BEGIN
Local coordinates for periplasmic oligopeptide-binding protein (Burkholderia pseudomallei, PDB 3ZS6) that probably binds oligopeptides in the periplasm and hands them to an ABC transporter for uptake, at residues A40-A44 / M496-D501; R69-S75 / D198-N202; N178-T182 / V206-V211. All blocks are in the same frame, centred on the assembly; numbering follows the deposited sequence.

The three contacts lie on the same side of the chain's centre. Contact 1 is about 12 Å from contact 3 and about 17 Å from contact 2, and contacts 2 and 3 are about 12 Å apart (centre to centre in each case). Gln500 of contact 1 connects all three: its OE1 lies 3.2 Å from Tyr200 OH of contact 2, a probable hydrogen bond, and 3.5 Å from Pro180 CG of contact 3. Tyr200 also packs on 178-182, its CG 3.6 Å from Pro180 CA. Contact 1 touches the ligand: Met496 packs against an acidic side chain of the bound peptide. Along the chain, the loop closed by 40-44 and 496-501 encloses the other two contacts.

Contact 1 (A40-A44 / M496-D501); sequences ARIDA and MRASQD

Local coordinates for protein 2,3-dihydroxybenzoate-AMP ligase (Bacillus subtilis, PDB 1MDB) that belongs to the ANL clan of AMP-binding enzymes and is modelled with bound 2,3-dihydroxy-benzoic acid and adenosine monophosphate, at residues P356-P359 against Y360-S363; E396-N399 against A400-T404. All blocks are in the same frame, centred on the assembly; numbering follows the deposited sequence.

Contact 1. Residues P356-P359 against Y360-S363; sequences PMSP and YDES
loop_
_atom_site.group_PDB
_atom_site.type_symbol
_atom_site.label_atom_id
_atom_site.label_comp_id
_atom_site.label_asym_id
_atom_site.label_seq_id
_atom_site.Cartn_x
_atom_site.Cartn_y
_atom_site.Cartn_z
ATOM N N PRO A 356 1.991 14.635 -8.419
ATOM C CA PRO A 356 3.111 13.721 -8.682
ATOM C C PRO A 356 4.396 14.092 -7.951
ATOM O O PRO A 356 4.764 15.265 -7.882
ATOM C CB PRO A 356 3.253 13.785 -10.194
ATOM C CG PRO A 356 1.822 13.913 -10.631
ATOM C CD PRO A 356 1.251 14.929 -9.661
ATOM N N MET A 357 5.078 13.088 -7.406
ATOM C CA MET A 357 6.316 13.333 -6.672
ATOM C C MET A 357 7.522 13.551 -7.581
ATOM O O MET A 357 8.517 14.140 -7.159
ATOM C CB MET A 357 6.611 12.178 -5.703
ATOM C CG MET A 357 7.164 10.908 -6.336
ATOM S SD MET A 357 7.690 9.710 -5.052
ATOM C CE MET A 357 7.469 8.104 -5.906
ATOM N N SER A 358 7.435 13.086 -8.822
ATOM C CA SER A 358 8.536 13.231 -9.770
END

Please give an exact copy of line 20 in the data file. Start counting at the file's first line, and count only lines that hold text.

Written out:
ATOM C CB PRO A 356 3.253 13.785 -10.194